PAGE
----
/ fullstack

Tessel hackathon at Fullstack

Fullstack did a hackathon for Tessel modules on Friday. I was mentoring two teams, and both won prizes. Congrats to them and all the participants.

If you haven’t heard of Tessel before, it’s an ecosystem of hardware modules for quickly prototyping products or experimenting with merging programming and real-world devices. It’s all plug-and-play, no soldering required.

The fun part is that Tessels run on Node.js, so if you have a Tessel and an accelerometer, you can write code like:

var tessel = require('tessel');
var accel = require('accel-mma84').use(tessel.port['A']);

// Initialize the accelerometer.
accel.on('ready', function () {
    // Stream accelerometer data
  accel.on('data', function (xyz) {
    console.log('x:', xyz[0].toFixed(2),
      'y:', xyz[1].toFixed(2),
      'z:', xyz[2].toFixed(2));
  });

});

accel.on('error', function(err){
  console.log('Error:', err);
});

(Example code taken from the Tessel documentation.)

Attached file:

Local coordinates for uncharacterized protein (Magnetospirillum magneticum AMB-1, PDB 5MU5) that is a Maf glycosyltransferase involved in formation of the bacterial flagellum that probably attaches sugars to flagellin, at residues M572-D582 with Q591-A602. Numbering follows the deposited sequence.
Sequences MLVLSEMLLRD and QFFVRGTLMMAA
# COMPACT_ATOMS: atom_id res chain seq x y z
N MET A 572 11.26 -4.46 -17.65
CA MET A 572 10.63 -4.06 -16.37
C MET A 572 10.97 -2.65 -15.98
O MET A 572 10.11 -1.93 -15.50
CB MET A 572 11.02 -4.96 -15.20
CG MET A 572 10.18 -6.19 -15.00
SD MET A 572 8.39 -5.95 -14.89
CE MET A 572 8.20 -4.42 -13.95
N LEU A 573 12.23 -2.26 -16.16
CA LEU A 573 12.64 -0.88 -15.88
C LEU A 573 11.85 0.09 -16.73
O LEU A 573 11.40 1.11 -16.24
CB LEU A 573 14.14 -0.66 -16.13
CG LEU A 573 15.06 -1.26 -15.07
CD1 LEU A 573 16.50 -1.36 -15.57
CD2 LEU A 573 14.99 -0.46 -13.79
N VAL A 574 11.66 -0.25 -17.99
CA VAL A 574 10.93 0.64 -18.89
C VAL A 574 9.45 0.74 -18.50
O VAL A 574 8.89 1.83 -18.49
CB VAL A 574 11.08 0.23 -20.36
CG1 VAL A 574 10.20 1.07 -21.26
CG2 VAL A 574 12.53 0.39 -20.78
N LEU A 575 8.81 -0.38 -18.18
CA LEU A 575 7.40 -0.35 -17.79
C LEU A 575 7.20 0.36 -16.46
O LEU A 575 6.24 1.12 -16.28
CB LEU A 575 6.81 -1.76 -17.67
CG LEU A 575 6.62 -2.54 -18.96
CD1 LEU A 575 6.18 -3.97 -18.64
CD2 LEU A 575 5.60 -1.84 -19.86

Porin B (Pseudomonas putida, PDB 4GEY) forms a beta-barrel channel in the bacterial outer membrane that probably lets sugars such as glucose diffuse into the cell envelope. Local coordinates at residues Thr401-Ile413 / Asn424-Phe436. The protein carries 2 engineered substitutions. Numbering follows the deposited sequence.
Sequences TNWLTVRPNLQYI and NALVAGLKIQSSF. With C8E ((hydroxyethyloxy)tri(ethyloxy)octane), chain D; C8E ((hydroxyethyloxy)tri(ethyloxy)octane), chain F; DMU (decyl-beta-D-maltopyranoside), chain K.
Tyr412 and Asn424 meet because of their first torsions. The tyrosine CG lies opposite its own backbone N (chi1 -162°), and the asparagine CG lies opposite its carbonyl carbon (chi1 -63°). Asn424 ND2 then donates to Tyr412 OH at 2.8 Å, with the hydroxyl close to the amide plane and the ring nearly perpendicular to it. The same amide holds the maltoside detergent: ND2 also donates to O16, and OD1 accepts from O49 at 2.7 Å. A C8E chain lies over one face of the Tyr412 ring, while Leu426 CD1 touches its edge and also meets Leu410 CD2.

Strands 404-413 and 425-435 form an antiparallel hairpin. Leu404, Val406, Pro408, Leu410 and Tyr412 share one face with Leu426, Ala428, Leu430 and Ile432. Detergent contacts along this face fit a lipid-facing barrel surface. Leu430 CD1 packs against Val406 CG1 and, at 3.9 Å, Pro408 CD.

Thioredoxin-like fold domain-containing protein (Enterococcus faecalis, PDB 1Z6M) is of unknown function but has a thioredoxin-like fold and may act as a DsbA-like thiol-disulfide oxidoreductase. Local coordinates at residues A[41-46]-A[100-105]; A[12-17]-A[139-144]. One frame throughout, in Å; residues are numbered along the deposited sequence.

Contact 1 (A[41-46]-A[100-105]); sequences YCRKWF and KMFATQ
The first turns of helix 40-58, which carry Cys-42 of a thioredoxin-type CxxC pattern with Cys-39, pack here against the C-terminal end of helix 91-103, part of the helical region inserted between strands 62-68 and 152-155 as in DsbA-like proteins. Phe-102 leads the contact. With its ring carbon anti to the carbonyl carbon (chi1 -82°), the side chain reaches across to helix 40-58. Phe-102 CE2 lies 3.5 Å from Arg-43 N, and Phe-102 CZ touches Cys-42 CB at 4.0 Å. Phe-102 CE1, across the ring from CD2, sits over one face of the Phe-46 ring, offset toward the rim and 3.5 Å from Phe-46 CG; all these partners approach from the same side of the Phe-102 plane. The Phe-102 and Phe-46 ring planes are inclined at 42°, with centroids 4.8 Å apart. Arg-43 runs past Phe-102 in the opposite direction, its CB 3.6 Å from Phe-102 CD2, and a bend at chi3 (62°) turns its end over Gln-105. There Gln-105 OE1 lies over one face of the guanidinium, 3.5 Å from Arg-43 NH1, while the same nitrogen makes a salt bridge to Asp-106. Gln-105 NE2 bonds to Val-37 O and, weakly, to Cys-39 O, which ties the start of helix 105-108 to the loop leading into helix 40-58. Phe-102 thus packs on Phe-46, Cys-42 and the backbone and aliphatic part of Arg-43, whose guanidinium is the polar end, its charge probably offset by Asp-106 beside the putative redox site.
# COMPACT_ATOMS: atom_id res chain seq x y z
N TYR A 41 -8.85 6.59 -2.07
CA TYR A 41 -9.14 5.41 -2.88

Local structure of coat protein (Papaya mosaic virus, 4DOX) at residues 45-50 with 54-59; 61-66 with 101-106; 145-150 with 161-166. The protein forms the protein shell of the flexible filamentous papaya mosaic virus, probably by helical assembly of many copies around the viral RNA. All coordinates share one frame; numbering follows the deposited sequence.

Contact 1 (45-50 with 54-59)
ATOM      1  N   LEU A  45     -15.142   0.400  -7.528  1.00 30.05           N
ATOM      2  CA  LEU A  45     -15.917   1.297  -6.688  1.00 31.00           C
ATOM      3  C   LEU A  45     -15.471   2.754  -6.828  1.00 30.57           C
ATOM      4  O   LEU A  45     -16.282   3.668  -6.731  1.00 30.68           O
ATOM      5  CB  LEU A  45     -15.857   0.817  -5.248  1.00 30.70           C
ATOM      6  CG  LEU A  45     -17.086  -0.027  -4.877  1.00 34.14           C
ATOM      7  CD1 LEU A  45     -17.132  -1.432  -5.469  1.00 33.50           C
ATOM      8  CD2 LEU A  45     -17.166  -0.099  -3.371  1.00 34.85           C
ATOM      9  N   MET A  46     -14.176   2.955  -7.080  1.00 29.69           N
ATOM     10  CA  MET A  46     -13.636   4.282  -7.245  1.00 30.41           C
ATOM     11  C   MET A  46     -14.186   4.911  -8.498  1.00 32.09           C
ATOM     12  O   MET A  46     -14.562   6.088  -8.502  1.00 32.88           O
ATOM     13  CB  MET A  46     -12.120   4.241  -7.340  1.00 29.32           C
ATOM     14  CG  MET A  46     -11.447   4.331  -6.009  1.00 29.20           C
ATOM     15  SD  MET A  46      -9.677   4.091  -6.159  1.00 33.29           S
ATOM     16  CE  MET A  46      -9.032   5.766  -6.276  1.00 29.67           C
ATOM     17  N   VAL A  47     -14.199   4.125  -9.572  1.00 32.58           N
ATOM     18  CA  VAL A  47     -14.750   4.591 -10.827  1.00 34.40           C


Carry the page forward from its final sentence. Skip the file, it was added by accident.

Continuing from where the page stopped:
If you’re curious about the possibilities, below are the ideas my two teams built out over the afternoon.

One team used a plastic finger attached to a servo that would push the elevator button for you. Then they published an npm module that gives you a command line interface to call the elevator from your computer terminal as you are packing to leave the office.

In other words, in your terminal you type elevator-please (or whatever their command was) and an http call is made to the Tessel which activates the Tessel-powered finger to push the button.

The other team made a game in which you throw RF cards at a moving tank (which they built from Construx). If you hit the RF card reader, the Tessel makes an http request to a server which gives you a point. Your score is then updated on a website and you take turns with your opponent.


Those are pretty great outcomes for a multi-hour hackathon, don’t you think?